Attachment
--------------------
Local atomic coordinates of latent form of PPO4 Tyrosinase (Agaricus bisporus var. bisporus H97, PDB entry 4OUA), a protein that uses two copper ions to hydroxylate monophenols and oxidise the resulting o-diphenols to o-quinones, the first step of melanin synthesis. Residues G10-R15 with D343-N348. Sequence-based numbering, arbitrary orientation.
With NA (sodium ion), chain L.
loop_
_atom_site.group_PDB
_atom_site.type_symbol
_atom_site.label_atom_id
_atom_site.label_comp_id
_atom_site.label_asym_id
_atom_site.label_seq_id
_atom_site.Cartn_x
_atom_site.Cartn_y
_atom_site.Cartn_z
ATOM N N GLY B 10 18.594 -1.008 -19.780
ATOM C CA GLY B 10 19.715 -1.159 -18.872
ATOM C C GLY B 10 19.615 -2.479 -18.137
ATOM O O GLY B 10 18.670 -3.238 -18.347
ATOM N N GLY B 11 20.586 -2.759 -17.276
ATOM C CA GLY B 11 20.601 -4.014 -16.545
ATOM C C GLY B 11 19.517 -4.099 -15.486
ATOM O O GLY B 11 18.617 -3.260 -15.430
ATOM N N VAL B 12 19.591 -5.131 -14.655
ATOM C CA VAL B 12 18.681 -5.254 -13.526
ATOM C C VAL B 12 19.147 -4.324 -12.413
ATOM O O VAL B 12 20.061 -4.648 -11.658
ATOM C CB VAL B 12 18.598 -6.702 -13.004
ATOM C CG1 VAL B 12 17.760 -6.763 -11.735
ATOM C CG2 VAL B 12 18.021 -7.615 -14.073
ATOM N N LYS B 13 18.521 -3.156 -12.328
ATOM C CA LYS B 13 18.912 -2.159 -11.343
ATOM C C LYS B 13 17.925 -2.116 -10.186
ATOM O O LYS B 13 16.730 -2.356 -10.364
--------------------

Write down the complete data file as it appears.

Local atomic coordinates of latent form of PPO4 Tyrosinase (Agaricus bisporus var. bisporus H97, PDB entry 4OUA), a protein that uses two copper ions to hydroxylate monophenols and oxidise the resulting o-diphenols to o-quinones, the first step of melanin synthesis. Residues G10-R15 with D343-N348. Sequence-based numbering, arbitrary orientation.
With NA (sodium ion), chain L.
loop_
_atom_site.group_PDB
_atom_site.type_symbol
_atom_site.label_atom_id
_atom_site.label_comp_id
_atom_site.label_asym_id
_atom_site.label_seq_id
_atom_site.Cartn_x
_atom_site.Cartn_y
_atom_site.Cartn_z
ATOM N N GLY B 10 18.594 -1.008 -19.780
ATOM C CA GLY B 10 19.715 -1.159 -18.872
ATOM C C GLY B 10 19.615 -2.479 -18.137
ATOM O O GLY B 10 18.670 -3.238 -18.347
ATOM N N GLY B 11 20.586 -2.759 -17.276
ATOM C CA GLY B 11 20.601 -4.014 -16.545
ATOM C C GLY B 11 19.517 -4.099 -15.486
ATOM O O GLY B 11 18.617 -3.260 -15.430
ATOM N N VAL B 12 19.591 -5.131 -14.655
ATOM C CA VAL B 12 18.681 -5.254 -13.526
ATOM C C VAL B 12 19.147 -4.324 -12.413
ATOM O O VAL B 12 20.061 -4.648 -11.658
ATOM C CB VAL B 12 18.598 -6.702 -13.004
ATOM C CG1 VAL B 12 17.760 -6.763 -11.735
ATOM C CG2 VAL B 12 18.021 -7.615 -14.073
ATOM N N LYS B 13 18.521 -3.156 -12.328
ATOM C CA LYS B 13 18.912 -2.159 -11.343
ATOM C C LYS B 13 17.925 -2.116 -10.186
ATOM O O LYS B 13 16.730 -2.356 -10.364